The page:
He was not grinning after the second strike.
That came from Sen. Kamala D. Harris (D-Calif.). During an exchange about race, Harris tried to interject, with the moderators from host network NBC waving her off. Harris, expressing exasperation, noted that she was the only black candidate on the stage and deserved to be heard. The tactic worked; she was given time to weigh in.
What followed was a pointed criticism of Biden’s recent comments about a segregationist Democratic senator with whom he had worked early in his career. But Harris tied that kerfuffle to a potentially more problematic issue for Biden: his opposition to busing to integrate schools in the 1970s. Harris had herself been the beneficiary of a busing program, she said (a claim her campaign quickly amplified on social media). Biden was caught off guard and ended up seeming to advocate the primacy of local decision-making on such issues, a states'-rights-esque position that was common among opponents of civil rights issues in the 1960s. It was one of the most incisive attacks in the history of American political debates, one that left the former vice president acknowledging that his time had expired in an apparent effort to change the subject.
It’s hard to gauge just how effective the line of argument will be. It’s easy, in the moment, to overestimate the political damage that will be done, though Harris simultaneously chipped away at two of Biden’s strengths. She both undercut the tacit argument that Biden would be able to easily fend off President Trump in a general election and raised issues that are probably of concern to black voters — who have disproportionately supported Biden.
We do have one immediate measure that Harris had an effect, though.
As we noted Wednesday, after round one of the debate, we can look at Google searches as a possible indicator of who is capturing the public’s imagination. On Wednesday, that was Sen. Cory Booker (D-N.J.) and Rep. Tulsi Gabbard (D-Hawaii), though former housing and urban development secretary Julián Castro also saw a big spike in search interest. Considering search traffic (and search spikes) as a metric is as much art as science — or, really, as much shooting in the dark as hitting targets. It’s not clear what, if anything, search tells us about the flow of the race.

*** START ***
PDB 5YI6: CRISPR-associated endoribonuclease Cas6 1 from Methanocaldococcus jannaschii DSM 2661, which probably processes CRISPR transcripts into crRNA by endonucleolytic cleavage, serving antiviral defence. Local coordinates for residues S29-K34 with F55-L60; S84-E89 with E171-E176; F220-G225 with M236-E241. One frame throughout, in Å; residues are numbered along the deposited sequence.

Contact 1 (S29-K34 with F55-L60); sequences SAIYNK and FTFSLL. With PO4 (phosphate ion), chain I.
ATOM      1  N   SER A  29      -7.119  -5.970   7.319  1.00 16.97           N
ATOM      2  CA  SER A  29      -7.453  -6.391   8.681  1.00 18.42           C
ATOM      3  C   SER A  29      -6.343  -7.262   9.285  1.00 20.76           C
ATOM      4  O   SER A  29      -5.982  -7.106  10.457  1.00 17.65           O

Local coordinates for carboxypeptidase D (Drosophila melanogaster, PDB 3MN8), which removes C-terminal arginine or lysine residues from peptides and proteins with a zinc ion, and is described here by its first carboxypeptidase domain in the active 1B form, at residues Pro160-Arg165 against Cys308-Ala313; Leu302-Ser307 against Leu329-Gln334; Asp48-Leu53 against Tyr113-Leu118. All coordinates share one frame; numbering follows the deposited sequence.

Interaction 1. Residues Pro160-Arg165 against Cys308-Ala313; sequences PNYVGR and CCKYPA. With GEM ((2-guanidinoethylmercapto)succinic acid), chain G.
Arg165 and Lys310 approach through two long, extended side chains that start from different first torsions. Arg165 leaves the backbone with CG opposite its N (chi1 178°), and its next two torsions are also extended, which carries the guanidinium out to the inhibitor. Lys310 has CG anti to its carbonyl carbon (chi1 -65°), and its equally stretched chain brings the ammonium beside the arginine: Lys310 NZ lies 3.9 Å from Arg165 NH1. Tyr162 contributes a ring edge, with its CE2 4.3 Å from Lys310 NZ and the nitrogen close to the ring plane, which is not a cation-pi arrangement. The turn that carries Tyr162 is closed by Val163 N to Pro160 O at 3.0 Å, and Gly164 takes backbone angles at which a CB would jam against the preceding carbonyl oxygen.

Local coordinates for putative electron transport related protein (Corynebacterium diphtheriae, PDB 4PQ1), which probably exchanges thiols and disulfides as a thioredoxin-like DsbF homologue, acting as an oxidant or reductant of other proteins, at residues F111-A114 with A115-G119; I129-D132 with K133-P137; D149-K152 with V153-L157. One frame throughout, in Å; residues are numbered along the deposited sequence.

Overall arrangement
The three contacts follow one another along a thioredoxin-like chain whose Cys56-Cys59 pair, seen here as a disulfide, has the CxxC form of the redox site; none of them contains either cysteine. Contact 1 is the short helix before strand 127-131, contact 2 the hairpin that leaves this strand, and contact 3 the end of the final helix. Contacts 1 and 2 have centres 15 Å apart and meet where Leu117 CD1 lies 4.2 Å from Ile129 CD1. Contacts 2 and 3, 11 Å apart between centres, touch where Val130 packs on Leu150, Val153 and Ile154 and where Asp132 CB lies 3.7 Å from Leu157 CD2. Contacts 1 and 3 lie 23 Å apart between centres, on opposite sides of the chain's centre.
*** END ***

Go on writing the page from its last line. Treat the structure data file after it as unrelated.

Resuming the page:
We know that, on Thursday, the biggest spikes in search interest were seen by author Marianne Williamson, whose unusual debate answers drove people to Google to learn more about her. (The peak of all search interest in the debate came when she described Trump’s family separation policy as “kidnapping.”) Entrepreneur Andrew Yang also had a few moments in which he spurred some curiosity (his peak: talking about Russia as a threat to the United States), as did former Colorado governor John Hickenlooper (peak: talking about climate change).
Harris’s search interest didn’t spike quite as dramatically, peaking after her attack on Biden. Biden’s peak came early, when he defended Obama. It pushed more search interest than Harris’s later exchange with him.
According to Google, though, Harris had a much better night than that graph would show. She was the second-most-searched candidate (after Williamson) and was, at one point, the top trending search topic in the United States. (Biden was the fourth-most-searched among the candidates onstage.) Harris saw a 500 percent surge in search interest in the second half of the debate, when she launched her attack against Biden.
Again, this isn’t a poll. But this is also a Democratic primary race in which two dozen candidates are competing. A surge in attention for any one of them — especially at the expense of the best-polling candidate — is almost certainly significant. This isn’t new for Harris, mind you. Her campaign launch was also the one that captured the most public interest.
It’s hard to say, hours after the debate, how effective Harris’s attack was. If the goal was nothing more than to get people to pay attention to her, Google suggests that she was successful.